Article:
- Star Power
With venues, as with many things, sometimes what’s new can quickly get old. Have so many events been executed here before that consumers (and press) already lost interest after reading the release? In the end you want a venue that offers just as much excitement as the event itself.
After years of being onsite at activations across the country, it seems people often show up at an event not always realizing just how much goes into planning it. I suppose the same holds true for a Broadway show or new restaurant opening in your neighborhood. Perhaps a future blog will focus on some of the more behind-the-scenes work that’s not always visible to the naked eye.
For now, I’ll say congratulations to the team here behind the CNN event – Rachel Jenkins, Linda Rhodes, and of course Lenetta Pesotini, as well as everyone else from MAG who pitched in to help. And to our good friends CNN, thank you for entrusting us with helping to raise awareness of “The Movies.” We’re already looking forward to the next one.
Least that’s what you tell yourself as you begin to relocate your offices after 6 years. The amount of “stuff” you accumulate as an event production company is pretty incredible, think storage wars on steroids. In the walk back to my desk as I was packing up I passed a stormtrooper, a box of stuffed animals, an assortment of wicker baskets, and signage from a network that I’m pretty sure doesn’t exist anymore.
Then there’s the personal belongings. The ceramic plaque your kids made you on Father’s Day, or the picture from that family vacation you took almost 10 years ago (also reminds you to change the pictures of your kids more often). There’s NDA’s for clients that never materialized, and contracts with clients that changed the shape of your career. There’s thank you notes from interns recognizing and appreciating the attention you showed them during their brief time in your office, and notes from colleagues that have moved on and took a moment to thank you for helping them get there.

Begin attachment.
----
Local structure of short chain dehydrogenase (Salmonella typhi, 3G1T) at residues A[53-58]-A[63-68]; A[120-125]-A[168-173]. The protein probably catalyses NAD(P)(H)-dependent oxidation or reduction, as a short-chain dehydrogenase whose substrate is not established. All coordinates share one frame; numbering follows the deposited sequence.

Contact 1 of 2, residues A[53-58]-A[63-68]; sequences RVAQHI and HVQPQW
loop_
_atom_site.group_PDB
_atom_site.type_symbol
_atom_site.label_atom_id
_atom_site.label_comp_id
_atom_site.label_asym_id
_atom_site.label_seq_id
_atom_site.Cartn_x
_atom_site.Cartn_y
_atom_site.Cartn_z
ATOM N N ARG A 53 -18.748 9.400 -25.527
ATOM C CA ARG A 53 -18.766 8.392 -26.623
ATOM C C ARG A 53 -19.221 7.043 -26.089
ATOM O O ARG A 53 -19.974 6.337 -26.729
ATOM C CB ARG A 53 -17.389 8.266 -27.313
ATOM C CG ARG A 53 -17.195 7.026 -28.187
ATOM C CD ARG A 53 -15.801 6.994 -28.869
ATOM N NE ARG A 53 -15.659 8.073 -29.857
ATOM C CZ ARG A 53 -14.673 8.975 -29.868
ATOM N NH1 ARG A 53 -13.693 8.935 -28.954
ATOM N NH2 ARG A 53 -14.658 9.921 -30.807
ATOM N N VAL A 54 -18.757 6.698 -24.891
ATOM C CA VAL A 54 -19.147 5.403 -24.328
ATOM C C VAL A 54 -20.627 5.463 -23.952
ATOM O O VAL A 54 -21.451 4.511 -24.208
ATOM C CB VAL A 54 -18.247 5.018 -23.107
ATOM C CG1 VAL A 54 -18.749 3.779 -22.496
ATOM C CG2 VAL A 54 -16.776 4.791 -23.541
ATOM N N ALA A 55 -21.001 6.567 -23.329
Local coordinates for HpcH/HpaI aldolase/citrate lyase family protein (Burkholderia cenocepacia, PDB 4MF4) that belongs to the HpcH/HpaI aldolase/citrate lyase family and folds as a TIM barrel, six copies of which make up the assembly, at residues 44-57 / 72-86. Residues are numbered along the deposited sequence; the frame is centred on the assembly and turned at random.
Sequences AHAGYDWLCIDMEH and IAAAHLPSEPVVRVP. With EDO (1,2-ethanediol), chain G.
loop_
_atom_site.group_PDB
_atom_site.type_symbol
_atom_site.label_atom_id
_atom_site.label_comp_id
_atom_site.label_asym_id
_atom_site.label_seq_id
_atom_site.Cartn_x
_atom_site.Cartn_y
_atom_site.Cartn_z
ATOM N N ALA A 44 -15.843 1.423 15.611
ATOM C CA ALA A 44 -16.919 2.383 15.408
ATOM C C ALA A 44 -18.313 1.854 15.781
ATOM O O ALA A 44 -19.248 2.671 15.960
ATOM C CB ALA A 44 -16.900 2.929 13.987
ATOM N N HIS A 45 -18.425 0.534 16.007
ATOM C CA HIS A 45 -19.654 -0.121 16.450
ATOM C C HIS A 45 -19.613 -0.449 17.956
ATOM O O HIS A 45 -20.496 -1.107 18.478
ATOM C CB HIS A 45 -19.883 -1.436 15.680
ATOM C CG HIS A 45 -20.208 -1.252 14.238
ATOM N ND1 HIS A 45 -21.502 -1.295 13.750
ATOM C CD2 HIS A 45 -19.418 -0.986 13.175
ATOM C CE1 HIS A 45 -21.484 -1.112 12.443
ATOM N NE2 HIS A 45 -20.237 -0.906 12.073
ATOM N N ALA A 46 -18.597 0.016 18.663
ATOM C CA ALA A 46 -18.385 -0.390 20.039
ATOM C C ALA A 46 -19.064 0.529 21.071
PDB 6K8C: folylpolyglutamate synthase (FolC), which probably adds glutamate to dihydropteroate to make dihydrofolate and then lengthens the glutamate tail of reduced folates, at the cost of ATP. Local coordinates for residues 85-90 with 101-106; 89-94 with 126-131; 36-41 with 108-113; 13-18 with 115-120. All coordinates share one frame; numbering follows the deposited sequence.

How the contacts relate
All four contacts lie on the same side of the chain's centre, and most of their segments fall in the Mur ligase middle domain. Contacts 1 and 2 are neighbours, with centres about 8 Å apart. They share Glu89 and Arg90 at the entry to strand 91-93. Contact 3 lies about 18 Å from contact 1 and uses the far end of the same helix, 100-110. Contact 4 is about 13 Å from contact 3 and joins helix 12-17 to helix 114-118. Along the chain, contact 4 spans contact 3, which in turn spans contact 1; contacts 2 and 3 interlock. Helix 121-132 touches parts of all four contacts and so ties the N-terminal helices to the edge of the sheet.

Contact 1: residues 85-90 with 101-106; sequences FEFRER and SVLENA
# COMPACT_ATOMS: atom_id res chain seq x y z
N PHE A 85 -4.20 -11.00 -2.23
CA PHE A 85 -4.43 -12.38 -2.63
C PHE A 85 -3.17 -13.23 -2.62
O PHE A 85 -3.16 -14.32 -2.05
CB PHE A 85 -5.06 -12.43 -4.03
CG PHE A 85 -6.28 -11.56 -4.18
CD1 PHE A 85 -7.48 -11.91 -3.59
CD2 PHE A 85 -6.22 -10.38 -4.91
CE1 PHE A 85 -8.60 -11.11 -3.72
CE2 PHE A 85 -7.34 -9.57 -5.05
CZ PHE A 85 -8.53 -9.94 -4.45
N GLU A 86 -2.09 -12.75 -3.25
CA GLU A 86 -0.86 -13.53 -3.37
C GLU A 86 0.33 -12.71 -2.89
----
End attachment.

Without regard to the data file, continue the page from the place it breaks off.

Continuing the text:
The more I think about it, moving doesn’t really suck, it’s perhaps the best opportunity to figuratively start something new. Each year (or if you’re like me, each week), you think about what you want to accomplish, both personally and professionally. Moving gives you the opportunity to throw away what’s not important, so you can make room for what is. It’s a new place to get your coffee, a new view from the conference room, and for some of the team here, a new place to walk your dog when you (and your pet) could use some fresh air.
Perhaps most importantly, moving can be a true sign of growth. Not every company makes it, and as a business owner perhaps I remind myself of that way more than I should. So personally, I’m beyond excited to be part of a company that’s growing both in terms of size and stature. Moving to a new space, with new furniture, and yes, even a new phone greeting (sorry Kevin), only further demonstrates the company’s strength and opportunity.
We’re fortunate here at MAG that since the acquisition, we’ve seen many upgrades. A new IT system, cleaner policies and procedures around HR and Finance, and now a completely remodeled space that we can call home for at least the next 10 years. We now have offices across the country, and soon internationally as well. Our client list has grown, along with our capabilities both here at MAG as well as across the entire group of companies under the BDSmktg umbrella.
As I took the last picture off the wall I thought back when we started all of this almost 20 years ago. I could not have done it without the support of so many amazing clients, colleagues and partners. It was certainly a dream to one day sell to a larger organization that could help us grow in ways we couldn’t do on our own. I’d like to think of our new office as a new beginning for MAG, where we will welcome new team members, new clients, new capabilities, and new excitement for all of us.